The History of the Improvised Horror Movie

 Jason running tech in the booth at the old iO location

Jason running tech in the booth at the old iO location

It’s the 6th year of the Improvised Horror Movie and with the 10-year birthaversary for DCH just around the corner, I wanted to share what makes the show so special to me. Directing, producing, and performing in this show, striving to make it better each year, is my way of honoring a great friend and keeping his memory alive.

I moved back to Dallas in 2013 after living in Chicago for the better part of a decade. I learned a lot about performing, directing, writing, and tech while I was there. One of my teachers and mentors was Jason Chin, a constant and bright light in the Chicago improv scene.

One of the shows that Jason produced was the Improvised Movie. They covered many film genres in their run but the horror shows were always my favorite. I even took a special workshop from Jason to learn the ins and outs of the format and shortly thereafter he trained me to be his understudy on tech; which at the time absolutely terrified me.

Tab in the iO booth when Jason was training me to do tech

The idea of an improvised movie was nothing new, Del Close had come up with it years before. His idea was that the performers would improvise a narrative while calling a variety of camera shots. But Jason decided to take Del’s form even further, adding the things that made it a standout show. He broke down the structure of movies in a variety of genres, allowing the actors to perform each movie with all the tropes and cliches of a scripted film. Then he added an improvised soundtrack and light cues. This is where he brought me in and trained me on how to do the seemingly impossible, choose songs and hit cues that fit the scenes and what the actors called for all by the seat of your pants. The first time Jason was out for a show and I had to fill in for tech I thought I was going to throw up. But I didn’t. I scored the show. I hit the cues. I did the thing.

I would fill in for him several times over the shows run, becoming more confident in my ability but also being incredibly grateful. This thing that Jason thought of and taught me, the idea of an improvised soundtrack for an improvised show, it became the skill that I am most proud of and one I love to teach others.

When I moved back to Dallas I began hitting up the jam at DCH regularly, eager to involve myself in the community. One night at a jam Kyle Austin asked me what kind of show I would want to put up here. I pitched the movie, but since Halloween was coming up - I pitched it as a one genre special show. The Improvised Horror Movie. Kyle loved the idea and wanted to run with it. I was excited and hoped that my friend, and creator of the show, would approve. 

 The Improvised Horror Movie at DCH in 2017. Photo by Jason Hensel.

The Improvised Horror Movie at DCH in 2017. Photo by Jason Hensel.

I want to note here that while Jason was an incredibly kind and wonderful friend he was also protective, especially of his shows. If you tried to put up a show he created (and there were many), without asking for the okay you would hear from him. I’m not even sure how, but he always found out if someone was putting up one of his shows, no matter where they were in the world.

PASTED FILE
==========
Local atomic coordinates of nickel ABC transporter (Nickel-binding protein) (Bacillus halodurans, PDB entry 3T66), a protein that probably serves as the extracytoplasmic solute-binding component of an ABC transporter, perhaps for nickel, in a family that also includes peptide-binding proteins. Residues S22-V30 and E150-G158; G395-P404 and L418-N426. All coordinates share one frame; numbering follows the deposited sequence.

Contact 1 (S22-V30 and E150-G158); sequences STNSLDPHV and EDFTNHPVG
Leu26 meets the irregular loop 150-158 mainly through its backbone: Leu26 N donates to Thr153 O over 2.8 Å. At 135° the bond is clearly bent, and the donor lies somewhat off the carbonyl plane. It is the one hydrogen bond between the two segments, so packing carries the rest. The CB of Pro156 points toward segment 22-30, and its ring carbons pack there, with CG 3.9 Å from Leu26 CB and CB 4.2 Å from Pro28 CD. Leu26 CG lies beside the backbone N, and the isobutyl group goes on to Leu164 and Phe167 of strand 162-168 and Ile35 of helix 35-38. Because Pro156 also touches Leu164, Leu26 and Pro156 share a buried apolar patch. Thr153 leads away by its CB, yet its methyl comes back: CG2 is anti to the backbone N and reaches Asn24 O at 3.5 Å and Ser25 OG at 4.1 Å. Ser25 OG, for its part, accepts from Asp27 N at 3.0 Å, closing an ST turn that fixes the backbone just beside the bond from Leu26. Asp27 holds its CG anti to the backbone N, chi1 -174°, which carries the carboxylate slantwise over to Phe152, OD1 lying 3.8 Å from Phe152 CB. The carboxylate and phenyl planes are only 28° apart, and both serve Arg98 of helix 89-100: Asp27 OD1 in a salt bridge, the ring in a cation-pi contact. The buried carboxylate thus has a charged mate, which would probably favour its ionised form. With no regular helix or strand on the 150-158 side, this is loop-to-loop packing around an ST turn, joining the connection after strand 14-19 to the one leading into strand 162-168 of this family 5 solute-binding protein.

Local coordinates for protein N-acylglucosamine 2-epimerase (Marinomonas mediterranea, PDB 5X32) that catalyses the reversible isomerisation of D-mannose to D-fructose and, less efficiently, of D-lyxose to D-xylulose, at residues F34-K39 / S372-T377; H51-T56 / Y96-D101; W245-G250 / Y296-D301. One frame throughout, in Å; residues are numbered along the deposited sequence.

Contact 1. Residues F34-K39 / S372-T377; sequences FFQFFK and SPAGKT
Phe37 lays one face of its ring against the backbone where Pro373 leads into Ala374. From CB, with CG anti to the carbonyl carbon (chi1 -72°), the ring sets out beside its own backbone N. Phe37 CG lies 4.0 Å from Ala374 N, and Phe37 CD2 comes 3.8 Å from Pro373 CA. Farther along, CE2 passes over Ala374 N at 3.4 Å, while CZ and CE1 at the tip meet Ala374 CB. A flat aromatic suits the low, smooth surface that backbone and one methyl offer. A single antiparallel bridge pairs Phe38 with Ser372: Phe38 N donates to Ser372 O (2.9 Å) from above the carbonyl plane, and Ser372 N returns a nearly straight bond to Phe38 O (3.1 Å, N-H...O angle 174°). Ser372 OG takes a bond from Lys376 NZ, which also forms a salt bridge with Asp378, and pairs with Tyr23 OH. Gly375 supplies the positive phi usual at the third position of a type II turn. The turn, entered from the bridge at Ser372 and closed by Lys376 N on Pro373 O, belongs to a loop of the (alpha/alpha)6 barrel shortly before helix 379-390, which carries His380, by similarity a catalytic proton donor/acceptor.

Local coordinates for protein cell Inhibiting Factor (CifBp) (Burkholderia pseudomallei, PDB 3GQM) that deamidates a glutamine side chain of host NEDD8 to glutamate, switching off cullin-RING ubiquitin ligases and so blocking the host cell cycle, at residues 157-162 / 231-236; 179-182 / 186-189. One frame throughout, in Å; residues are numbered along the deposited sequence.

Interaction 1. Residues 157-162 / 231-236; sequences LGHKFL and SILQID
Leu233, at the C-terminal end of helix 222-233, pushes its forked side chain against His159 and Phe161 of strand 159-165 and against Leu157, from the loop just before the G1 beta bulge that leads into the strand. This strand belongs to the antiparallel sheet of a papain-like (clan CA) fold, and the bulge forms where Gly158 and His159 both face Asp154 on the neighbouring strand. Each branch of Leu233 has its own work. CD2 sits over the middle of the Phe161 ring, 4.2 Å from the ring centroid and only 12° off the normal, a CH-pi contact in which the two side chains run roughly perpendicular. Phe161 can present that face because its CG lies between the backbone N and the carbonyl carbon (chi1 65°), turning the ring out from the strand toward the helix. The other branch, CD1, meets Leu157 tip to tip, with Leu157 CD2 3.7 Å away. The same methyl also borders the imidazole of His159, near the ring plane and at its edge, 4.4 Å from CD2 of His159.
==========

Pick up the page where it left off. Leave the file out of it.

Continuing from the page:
As you probably already guessed, Jason gave me his blessing to put the show up here. He also gave me guidance. I wanted to tweak the format and add some new ideas to make it special for Dallas. So with Jason’s help, we made the show into what it is today. 

The original format didn’t let the audience help to cast the main characters. It didn’t label the archetypes. There were no props. No masks. We added all that (and more) because we really wanted to make the show unique to Dallas Comedy House.

 Tab doing the thing. Photo by Jason Hensel.

Tab doing the thing. Photo by Jason Hensel.

Jason and I were both so thrilled that the first run of the show was a success. So much so that when the show got put up again the following October, Jason was back to helping me, all support and encouragement. A few months after that second run, Jason passed away unexpectedly. The news ripped my heart out. This essay is about the horror movie, but Jason was so much more than that to me, and to the improv community as a whole. Losing him was, and still is, absolutely devastating.

Months passed by in a flash and all too soon it was time to do the show again. Grief resurfaced and I almost quit the show. But I didn’t. I directed the show. I added new elements. I did the thing.

Now we are lucky to get to perform the show every October at DCH. I look forward to it all year.
The Improvised Horror Movie is how I keep Jason’s memory alive, how I honor his impact on our community, and how I thank him for taking me under his wing.

You may have noticed that some of the chairs at DCH have small name plaques on the back. There is a single chair that bears the name ‘Jason Chin,’ but you’ll never find it during the Improvised Horror Movie, because it’s always on stage.

Tabitha has been performing and teaching improv for the past 20 years. You can see her at Dallas Comedy House in The Improvised Horror Movie every Saturday in October (with a bonus show on Halloween!), or with One Man Show year-round.